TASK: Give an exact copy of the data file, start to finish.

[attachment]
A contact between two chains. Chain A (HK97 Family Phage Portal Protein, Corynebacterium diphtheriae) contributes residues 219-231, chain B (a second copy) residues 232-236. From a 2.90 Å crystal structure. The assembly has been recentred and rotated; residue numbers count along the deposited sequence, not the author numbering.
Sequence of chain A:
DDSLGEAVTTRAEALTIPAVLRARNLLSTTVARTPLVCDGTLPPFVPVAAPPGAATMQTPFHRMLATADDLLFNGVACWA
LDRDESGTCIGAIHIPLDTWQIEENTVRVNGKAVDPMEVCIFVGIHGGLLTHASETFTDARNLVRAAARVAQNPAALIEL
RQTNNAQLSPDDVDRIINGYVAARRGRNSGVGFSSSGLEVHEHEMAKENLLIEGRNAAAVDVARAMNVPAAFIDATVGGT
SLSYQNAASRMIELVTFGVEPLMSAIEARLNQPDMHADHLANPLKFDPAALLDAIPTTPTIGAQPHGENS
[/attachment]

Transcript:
A contact between two chains. Chain A (HK97 Family Phage Portal Protein, Corynebacterium diphtheriae) contributes residues 219-231, chain B (a second copy) residues 232-236. From a 2.90 Å crystal structure. The assembly has been recentred and rotated; residue numbers count along the deposited sequence, not the author numbering.
Sequence of chain A:
DDSLGEAVTTRAEALTIPAVLRARNLLSTTVARTPLVCDGTLPPFVPVAAPPGAATMQTPFHRMLATADDLLFNGVACWA
LDRDESGTCIGAIHIPLDTWQIEENTVRVNGKAVDPMEVCIFVGIHGGLLTHASETFTDARNLVRAAARVAQNPAALIEL
RQTNNAQLSPDDVDRIINGYVAARRGRNSGVGFSSSGLEVHEHEMAKENLLIEGRNAAAVDVARAMNVPAAFIDATVGGT
SLSYQNAASRMIELVTFGVEPLMSAIEARLNQPDMHADHLANPLKFDPAALLDAIPTTPTIGAQPHGENS